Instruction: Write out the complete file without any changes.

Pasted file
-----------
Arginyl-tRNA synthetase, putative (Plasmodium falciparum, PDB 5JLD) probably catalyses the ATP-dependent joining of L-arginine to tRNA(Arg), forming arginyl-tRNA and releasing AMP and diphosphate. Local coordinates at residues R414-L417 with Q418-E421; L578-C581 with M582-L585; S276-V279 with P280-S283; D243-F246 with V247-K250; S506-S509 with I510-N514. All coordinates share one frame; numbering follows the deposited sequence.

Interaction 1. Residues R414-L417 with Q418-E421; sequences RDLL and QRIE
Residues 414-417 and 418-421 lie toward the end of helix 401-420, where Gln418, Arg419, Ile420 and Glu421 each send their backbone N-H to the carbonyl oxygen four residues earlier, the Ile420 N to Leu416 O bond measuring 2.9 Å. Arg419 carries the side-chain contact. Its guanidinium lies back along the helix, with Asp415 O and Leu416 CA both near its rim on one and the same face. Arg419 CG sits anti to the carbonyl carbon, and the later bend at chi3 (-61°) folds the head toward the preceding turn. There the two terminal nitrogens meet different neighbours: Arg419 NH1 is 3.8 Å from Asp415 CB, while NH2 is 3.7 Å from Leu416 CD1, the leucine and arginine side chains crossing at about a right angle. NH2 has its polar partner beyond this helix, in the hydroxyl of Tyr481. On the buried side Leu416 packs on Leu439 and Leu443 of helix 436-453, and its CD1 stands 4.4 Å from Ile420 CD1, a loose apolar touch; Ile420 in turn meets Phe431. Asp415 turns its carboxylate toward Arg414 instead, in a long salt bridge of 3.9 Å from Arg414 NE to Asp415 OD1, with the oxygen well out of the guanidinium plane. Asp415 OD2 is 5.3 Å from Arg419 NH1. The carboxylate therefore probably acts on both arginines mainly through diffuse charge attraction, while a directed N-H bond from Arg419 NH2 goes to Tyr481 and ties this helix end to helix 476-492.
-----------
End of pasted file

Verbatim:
Arginyl-tRNA synthetase, putative (Plasmodium falciparum, PDB 5JLD) probably catalyses the ATP-dependent joining of L-arginine to tRNA(Arg), forming arginyl-tRNA and releasing AMP and diphosphate. Local coordinates at residues R414-L417 with Q418-E421; L578-C581 with M582-L585; S276-V279 with P280-S283; D243-F246 with V247-K250; S506-S509 with I510-N514. All coordinates share one frame; numbering follows the deposited sequence.

Interaction 1. Residues R414-L417 with Q418-E421; sequences RDLL and QRIE
Residues 414-417 and 418-421 lie toward the end of helix 401-420, where Gln418, Arg419, Ile420 and Glu421 each send their backbone N-H to the carbonyl oxygen four residues earlier, the Ile420 N to Leu416 O bond measuring 2.9 Å. Arg419 carries the side-chain contact. Its guanidinium lies back along the helix, with Asp415 O and Leu416 CA both near its rim on one and the same face. Arg419 CG sits anti to the carbonyl carbon, and the later bend at chi3 (-61°) folds the head toward the preceding turn. There the two terminal nitrogens meet different neighbours: Arg419 NH1 is 3.8 Å from Asp415 CB, while NH2 is 3.7 Å from Leu416 CD1, the leucine and arginine side chains crossing at about a right angle. NH2 has its polar partner beyond this helix, in the hydroxyl of Tyr481. On the buried side Leu416 packs on Leu439 and Leu443 of helix 436-453, and its CD1 stands 4.4 Å from Ile420 CD1, a loose apolar touch; Ile420 in turn meets Phe431. Asp415 turns its carboxylate toward Arg414 instead, in a long salt bridge of 3.9 Å from Arg414 NE to Asp415 OD1, with the oxygen well out of the guanidinium plane. Asp415 OD2 is 5.3 Å from Arg419 NH1. The carboxylate therefore probably acts on both arginines mainly through diffuse charge attraction, while a directed N-H bond from Arg419 NH2 goes to Tyr481 and ties this helix end to helix 476-492.